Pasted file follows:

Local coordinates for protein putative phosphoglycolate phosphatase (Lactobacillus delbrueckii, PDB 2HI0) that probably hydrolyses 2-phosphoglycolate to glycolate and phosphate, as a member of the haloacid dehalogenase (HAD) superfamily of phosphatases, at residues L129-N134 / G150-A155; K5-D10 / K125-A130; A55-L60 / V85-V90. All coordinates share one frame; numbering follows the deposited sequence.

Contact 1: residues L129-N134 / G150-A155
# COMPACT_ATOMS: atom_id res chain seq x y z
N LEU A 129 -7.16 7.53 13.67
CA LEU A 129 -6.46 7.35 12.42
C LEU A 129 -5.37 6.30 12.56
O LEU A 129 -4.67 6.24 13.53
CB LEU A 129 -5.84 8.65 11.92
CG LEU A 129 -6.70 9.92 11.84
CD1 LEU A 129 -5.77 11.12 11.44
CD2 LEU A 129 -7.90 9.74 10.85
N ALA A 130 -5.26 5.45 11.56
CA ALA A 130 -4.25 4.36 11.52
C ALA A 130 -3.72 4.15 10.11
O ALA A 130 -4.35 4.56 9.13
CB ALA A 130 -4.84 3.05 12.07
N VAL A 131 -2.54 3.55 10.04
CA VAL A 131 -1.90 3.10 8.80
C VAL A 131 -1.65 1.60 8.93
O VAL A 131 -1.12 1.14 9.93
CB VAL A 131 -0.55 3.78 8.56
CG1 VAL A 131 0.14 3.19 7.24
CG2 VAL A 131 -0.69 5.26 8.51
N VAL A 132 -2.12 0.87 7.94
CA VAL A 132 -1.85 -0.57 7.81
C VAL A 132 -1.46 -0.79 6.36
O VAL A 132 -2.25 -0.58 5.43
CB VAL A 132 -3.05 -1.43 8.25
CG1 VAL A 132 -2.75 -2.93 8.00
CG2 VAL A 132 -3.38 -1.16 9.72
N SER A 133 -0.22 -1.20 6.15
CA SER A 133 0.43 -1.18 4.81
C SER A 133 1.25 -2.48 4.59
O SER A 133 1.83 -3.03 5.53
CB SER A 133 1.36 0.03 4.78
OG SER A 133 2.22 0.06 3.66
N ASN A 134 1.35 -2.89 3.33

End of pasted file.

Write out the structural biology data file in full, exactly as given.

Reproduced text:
Local coordinates for protein putative phosphoglycolate phosphatase (Lactobacillus delbrueckii, PDB 2HI0) that probably hydrolyses 2-phosphoglycolate to glycolate and phosphate, as a member of the haloacid dehalogenase (HAD) superfamily of phosphatases, at residues L129-N134 / G150-A155; K5-D10 / K125-A130; A55-L60 / V85-V90. All coordinates share one frame; numbering follows the deposited sequence.

Contact 1: residues L129-N134 / G150-A155
# COMPACT_ATOMS: atom_id res chain seq x y z
N LEU A 129 -7.16 7.53 13.67
CA LEU A 129 -6.46 7.35 12.42
C LEU A 129 -5.37 6.30 12.56
O LEU A 129 -4.67 6.24 13.53
CB LEU A 129 -5.84 8.65 11.92
CG LEU A 129 -6.70 9.92 11.84
CD1 LEU A 129 -5.77 11.12 11.44
CD2 LEU A 129 -7.90 9.74 10.85
N ALA A 130 -5.26 5.45 11.56
CA ALA A 130 -4.25 4.36 11.52
C ALA A 130 -3.72 4.15 10.11
O ALA A 130 -4.35 4.56 9.13
CB ALA A 130 -4.84 3.05 12.07
N VAL A 131 -2.54 3.55 10.04
CA VAL A 131 -1.90 3.10 8.80
C VAL A 131 -1.65 1.60 8.93
O VAL A 131 -1.12 1.14 9.93
CB VAL A 131 -0.55 3.78 8.56
CG1 VAL A 131 0.14 3.19 7.24
CG2 VAL A 131 -0.69 5.26 8.51
N VAL A 132 -2.12 0.87 7.94
CA VAL A 132 -1.85 -0.57 7.81
C VAL A 132 -1.46 -0.79 6.36
O VAL A 132 -2.25 -0.58 5.43
CB VAL A 132 -3.05 -1.43 8.25
CG1 VAL A 132 -2.75 -2.93 8.00
CG2 VAL A 132 -3.38 -1.16 9.72
N SER A 133 -0.22 -1.20 6.15
CA SER A 133 0.43 -1.18 4.81
C SER A 133 1.25 -2.48 4.59
O SER A 133 1.83 -3.03 5.53
CB SER A 133 1.36 0.03 4.78
OG SER A 133 2.22 0.06 3.66
N ASN A 134 1.35 -2.89 3.33